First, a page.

I have always been a gourmand, even before I had ever heard the word. I am also a vain person (it’s okay, I am over 40 so I can admit that now) so I go to the gym to make sure that I can afford to eat some rich foods and not look like the Michelin Man by the end of the year. But really, when I sit down with a glass of wine and think about it, I feel I can raise my glass in celebration of the fact that what it comes down to is making the most out of one’s life.

He says:
The people that know me have come to realize that I like food and I eat whatever I want whenever I want. I must say I don’t exactly have the type of body that gains weight after eating a bucket of fried chicken.

I believe in managing my food intake on a weekly basis is the best way to get everything I need. At least once a week Kristin and I cook ourselves a great meal full of good and rich food, but usually we starve ourselves the rest of the week. No, really, the rest of the week we eat lighter and healthier. This means that we eat salad as a main course for dinner once or twice during the week. We eat fish once or twice a week, prepared simply with a few ingredients away from butter, cream or deep fried oil. Kristin and I eat breaded or battered food about three times a year maybe four on a good year.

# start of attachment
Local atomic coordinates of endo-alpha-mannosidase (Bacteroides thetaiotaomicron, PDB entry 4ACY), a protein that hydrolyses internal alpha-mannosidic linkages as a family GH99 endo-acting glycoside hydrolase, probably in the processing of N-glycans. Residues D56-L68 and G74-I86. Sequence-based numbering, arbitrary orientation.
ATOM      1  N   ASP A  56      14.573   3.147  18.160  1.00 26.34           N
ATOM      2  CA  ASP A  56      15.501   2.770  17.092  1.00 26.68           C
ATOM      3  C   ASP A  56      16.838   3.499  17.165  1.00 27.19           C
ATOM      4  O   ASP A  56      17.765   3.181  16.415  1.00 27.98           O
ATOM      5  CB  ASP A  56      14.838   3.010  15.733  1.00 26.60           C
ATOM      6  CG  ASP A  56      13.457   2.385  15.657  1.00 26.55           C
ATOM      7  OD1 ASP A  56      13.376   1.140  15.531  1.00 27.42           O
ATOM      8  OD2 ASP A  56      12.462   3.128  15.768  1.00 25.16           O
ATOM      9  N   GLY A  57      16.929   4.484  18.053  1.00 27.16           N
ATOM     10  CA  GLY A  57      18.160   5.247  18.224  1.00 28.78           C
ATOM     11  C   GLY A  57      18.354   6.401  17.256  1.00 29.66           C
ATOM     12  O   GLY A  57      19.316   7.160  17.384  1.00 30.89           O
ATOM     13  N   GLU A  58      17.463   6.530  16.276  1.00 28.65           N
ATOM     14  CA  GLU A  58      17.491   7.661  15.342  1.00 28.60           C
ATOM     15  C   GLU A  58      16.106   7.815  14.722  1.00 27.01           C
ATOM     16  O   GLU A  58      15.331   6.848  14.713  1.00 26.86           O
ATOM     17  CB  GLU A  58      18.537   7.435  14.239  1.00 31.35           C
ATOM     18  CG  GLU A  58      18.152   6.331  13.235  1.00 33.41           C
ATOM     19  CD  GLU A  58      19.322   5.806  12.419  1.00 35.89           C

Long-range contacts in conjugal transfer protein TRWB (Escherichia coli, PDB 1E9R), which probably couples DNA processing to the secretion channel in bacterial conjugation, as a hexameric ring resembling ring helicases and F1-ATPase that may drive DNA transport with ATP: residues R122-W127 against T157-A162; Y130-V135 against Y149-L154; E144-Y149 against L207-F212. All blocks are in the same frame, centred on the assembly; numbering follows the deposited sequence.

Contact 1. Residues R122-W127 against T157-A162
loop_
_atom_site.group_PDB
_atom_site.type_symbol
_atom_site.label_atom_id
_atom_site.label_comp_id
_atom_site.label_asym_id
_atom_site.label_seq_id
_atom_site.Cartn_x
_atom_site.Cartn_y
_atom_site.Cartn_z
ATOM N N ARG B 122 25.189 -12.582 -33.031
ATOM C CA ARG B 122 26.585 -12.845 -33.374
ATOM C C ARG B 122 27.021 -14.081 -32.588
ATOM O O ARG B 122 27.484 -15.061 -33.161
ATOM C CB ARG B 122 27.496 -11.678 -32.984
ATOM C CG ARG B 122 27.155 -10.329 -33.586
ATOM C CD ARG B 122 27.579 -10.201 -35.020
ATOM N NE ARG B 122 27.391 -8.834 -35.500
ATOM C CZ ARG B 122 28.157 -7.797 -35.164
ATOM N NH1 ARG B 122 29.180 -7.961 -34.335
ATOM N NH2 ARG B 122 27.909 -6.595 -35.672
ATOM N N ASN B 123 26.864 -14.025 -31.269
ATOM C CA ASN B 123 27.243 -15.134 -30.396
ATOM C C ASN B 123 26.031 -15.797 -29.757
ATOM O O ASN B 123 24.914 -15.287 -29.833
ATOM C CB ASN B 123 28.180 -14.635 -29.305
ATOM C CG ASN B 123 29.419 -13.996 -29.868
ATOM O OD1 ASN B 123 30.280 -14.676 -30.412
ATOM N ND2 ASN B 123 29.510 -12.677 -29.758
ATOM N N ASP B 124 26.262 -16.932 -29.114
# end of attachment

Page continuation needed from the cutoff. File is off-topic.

I will attempt to give you what ingredients should be in your pantry for you to lose weight or at least get healthier.

Replace words like “fast” and “now” by “whatever time it takes to do it right”.

Replace your ready to go prepared food that you have no idea how it’s made by something you can prepare yourself and has minimum chemicals in it.
Replace behavior like eating on the couch by eating sitting at the kitchen table.

Replace vegetable oil, Crisco oil, and light or pomace olive oil by extra virgin olive oil.

Replace your salted potato chips by a batch of roasted nuts made by you and seasoned by you.

Replace all your breaded food by non-breaded food.

Replace your daily few beers by one beer or even a glass of wine.

Replace pop by water. One liter a day minimum.

Replace your pan fried technique by baked in the oven technique.

Replace your sugar cereal by a granola cereal.

Replace your 4 daily cups of coffee by 1 coffee and 3 cups of tea.

Keep your 2% milk, your 10% cream for coffee and your occasional 36% whip cream, but don’t drink too much.

Keep your bacon but not everyday.

Keep your imported cheeses as long as you don’t eat them everyday.